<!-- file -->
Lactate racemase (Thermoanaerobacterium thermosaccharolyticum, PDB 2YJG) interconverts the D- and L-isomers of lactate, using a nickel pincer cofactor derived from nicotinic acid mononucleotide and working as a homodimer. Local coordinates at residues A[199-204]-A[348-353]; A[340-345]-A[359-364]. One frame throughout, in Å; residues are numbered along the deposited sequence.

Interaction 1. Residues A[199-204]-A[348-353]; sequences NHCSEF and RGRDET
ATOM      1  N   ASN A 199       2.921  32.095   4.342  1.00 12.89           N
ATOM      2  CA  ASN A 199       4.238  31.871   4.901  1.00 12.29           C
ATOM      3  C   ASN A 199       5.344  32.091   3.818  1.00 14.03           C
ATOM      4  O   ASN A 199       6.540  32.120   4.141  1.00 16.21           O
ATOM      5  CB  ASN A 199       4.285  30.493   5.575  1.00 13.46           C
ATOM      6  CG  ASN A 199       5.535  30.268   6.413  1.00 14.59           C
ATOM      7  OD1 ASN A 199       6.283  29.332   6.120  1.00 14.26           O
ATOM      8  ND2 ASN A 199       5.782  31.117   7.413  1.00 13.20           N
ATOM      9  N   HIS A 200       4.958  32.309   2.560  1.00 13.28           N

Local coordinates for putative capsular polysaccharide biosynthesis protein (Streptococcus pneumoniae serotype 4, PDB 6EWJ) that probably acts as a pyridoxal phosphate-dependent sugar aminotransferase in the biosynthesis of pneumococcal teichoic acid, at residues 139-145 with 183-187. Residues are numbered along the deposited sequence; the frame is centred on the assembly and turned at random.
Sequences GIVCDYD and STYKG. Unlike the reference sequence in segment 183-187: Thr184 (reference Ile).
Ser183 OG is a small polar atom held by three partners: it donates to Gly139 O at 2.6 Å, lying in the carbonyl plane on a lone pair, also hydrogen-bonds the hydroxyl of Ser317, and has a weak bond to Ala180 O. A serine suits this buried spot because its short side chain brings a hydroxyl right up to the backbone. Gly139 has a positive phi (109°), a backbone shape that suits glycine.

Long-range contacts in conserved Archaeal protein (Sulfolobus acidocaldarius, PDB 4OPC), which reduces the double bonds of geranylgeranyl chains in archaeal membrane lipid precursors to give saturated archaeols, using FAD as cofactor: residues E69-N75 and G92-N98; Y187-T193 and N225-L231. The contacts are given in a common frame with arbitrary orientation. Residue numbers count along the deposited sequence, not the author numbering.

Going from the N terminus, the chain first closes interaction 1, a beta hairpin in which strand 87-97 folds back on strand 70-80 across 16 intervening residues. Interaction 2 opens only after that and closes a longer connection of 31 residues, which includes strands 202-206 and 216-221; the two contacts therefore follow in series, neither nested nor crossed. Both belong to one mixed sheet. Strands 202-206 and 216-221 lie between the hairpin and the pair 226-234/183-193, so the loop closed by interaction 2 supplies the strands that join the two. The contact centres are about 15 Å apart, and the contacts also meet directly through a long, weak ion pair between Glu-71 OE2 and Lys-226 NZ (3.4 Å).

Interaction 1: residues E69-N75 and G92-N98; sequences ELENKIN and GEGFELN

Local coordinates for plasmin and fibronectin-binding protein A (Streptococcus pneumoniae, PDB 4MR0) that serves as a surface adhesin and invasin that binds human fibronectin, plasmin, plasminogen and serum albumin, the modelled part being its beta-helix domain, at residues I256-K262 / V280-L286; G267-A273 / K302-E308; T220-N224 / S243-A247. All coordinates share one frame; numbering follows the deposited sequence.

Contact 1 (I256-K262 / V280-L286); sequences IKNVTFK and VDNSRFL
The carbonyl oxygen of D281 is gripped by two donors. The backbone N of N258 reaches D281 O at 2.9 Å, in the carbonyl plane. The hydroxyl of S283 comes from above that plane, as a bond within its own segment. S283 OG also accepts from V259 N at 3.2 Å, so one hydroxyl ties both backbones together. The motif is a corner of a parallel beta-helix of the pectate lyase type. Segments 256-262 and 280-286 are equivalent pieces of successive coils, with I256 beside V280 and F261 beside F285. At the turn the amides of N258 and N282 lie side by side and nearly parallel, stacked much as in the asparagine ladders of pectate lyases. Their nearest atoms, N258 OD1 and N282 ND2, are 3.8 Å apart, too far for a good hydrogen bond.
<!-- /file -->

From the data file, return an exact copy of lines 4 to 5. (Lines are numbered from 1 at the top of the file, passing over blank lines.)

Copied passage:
ATOM      2  CA  ASN A 199       4.238  31.871   4.901  1.00 12.29           C
ATOM      3  C   ASN A 199       5.344  32.091   3.818  1.00 14.03           C